Mixed Grades for a Federal Education Law
No Child Left Behind Builds No Consensus Among the Public About Either Its Strong or Weak Points
As Congress prepares to debate reauthorization of the No Child Left Behind Act, Americans express mixed views about the nation’s signature education law. Among those who have heard about the law, 34% say it has made schools better; 26% say it has made schools worse; and 32% say it has had no impact.
Parents of public school children have relatively positive views of No Child Left Behind, which uses annual testing to measure school progress and requires schools to raise reading and math test scores. More than four-in-ten public school parents (42%) who have heard a lot or a little about the law say it has made schools in the country better (compared with 34% of the public). However, just 30% of public school parents say that No Child Left Behind has made their children’s schools better.
Among those in the public who have at least some familiarity with the No Child Left Behind legislation, 45% overall, and about the same percentage among parents with children in public schools (43%), say the law overemphasizes standardized testing. About three-in-ten in both groups say the emphasis on testing is appropriate, while smaller numbers believe there has been too little emphasis on standarized tests.
The nationwide survey by the Pew Research Center for the People & the Press, conducted in April, finds that Americans also are divided in their views of whether the law gives the federal government too much influence over education policy. Nearly four-in-ten (37%) of those who have heard about the law say the federal government has too much influence over education policy, 31% say too little, and 22% believe that the law gives the federal government the right amount of influence.
What’s Right – and Wrong – With ‘No Child’
People who say No Child Left Behind has made schools better often cite the premise of the law — that no child will be left behind, or that struggling students will be brought up to the level of their peers — as the reasons they support it. Overall, 20% of those who say the law has changed schools for the better cite the law’s stated objective or say that under the law students get more individual attention.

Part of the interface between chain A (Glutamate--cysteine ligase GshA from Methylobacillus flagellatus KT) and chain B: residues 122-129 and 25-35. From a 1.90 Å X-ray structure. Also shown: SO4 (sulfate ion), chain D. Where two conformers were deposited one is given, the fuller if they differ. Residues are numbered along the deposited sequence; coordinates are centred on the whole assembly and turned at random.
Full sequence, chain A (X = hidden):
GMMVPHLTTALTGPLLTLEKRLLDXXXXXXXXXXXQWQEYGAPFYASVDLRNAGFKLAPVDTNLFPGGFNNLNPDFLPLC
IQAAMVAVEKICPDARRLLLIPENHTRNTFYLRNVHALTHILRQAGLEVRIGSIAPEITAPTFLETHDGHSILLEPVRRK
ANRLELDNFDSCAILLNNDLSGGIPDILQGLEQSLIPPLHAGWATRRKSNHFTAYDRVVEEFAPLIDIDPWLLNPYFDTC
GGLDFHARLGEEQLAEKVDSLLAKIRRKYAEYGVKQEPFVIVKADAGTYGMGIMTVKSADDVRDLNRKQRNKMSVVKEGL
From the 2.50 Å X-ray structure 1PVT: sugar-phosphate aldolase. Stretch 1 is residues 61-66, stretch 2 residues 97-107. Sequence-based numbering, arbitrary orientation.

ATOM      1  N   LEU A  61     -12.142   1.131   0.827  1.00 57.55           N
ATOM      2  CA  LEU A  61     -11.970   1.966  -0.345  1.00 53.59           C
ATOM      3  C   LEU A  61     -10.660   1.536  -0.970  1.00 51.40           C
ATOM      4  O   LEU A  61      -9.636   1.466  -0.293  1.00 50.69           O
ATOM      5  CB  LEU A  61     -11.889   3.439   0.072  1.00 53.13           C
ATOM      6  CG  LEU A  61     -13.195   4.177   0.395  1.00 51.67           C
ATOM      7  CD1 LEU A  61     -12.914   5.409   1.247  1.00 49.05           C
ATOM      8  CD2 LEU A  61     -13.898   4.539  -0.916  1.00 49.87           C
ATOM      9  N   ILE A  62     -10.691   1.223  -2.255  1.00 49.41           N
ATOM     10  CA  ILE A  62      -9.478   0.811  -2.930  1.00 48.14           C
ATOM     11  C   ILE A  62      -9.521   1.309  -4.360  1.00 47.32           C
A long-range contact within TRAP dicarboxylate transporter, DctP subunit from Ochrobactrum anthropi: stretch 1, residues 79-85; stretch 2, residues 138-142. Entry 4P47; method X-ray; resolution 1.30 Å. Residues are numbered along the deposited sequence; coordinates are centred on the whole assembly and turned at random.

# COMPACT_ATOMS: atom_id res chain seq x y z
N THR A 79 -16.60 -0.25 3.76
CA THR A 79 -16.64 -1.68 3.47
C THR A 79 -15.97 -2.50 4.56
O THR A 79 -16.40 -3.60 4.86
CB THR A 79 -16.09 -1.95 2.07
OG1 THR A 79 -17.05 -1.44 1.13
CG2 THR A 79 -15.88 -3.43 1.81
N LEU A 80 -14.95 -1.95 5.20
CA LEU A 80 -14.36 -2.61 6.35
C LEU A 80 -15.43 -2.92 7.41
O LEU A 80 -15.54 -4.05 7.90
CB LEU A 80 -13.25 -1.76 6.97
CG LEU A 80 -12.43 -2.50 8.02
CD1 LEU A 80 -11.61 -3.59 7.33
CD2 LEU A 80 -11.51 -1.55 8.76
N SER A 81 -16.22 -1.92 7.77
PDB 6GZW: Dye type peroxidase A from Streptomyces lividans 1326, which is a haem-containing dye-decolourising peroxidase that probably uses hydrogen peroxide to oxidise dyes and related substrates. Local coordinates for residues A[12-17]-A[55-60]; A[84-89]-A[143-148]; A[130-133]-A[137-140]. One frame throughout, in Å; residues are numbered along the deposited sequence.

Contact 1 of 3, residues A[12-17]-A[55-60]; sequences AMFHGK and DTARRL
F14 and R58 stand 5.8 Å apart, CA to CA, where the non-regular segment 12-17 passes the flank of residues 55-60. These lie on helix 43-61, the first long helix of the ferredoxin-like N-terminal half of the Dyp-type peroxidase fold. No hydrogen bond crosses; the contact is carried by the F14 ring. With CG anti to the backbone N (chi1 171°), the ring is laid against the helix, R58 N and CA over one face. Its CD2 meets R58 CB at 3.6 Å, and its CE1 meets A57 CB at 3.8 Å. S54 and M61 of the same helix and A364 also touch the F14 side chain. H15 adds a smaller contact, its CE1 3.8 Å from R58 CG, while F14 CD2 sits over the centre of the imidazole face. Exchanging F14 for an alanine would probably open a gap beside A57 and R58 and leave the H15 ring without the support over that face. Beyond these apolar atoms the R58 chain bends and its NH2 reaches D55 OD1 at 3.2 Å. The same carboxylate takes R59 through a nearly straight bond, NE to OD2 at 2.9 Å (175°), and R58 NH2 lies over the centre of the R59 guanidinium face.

Other supporters point to improvements in school performance, including test scores, as the reason they think the act has helped schools (12%). An additional 11% say the law makes schools more accountable. And 10% say it has improved teachers’ performance by giving them guidelines for performance or by establishing new requirements for teachers.
There is greater agreement about the negative effects of No Child Left Behind. Three-in-ten of those who believe the law has made things worse cite testing — specifically the excessive focus on testing, or the fact that teachers must “teach the test.” Nearly one-in-five (18%) of those who say the law has made things worse say that standards are being lowered. Another 10% say that the law does not work for all students, including special education students, and 9% say the law provides insufficient funding or, alternatively, costs too much.
Partisan Views of Education Policy
In general, Republicans express more favorable views of the No Child Left Behind Act than do Democrats or independents. About half of Republicans (48%) say that the law has made public schools better. This compares with about a third of independents (32%) and slightly fewer Democrats (28%). Twice as many Democrats as Republicans say No Child Left Behind has made schools worse.
Democrats and independents are more likely than Republicans to say that the education law overemphasizes testing. Nearly half of both Democrats (49%) and independents (47%) say that the law puts too much emphasis on standardized testing. By comparison, 38% of Republicans express this view.
Such partisan differences virtually disappear when it comes to opinions about the federal government’s role in education policy under the law. Four-in-ten independents, and slightly fewer Democrats (36%) and Republicans (35%), say there is too much federal influence over the schools under No Child Left Behind.
Blacks Favor Greater Federal Role
Overall, blacks assess the impact of No Child Left Behind in about the same way as whites. Nearly four-in-ten African Americans (37%) say it has made schools better; 22% say it has made schools worse; and 32% say it has had no impact. Among whites, 33% say better, 27% worse, and 32% no impact.
But there are substantial racial differences in views about the education law’s emphasis on standardized testing, and whether it gives the federal government too much influence over schools. Nearly a third of blacks (31%) say the law places too little emphasis on testing; among whites, just 16% express this view. In addition, a plurality of blacks (45%) say the federal government has too little influence over public schools under No Child Left Behind. The plurality view among whites (40%) is that the education law gives the federal government too much influence over the schools.
College Grads Skeptical of Testing
Americans who have different levels of education also have notably different views about No Child Left Behind. Many more college graduates than those with less education say the law places too much emphasis on standardized testing: 64% of college graduates express this view, compared with 44% of those who have some college, and 32% of those with a high school education or less. In addition, nearly half of college grads (48%) say there is too much federal influence over schools under No Child Left Behind, compared with 37% of those with some college, and 30% of those with a high school degree or less.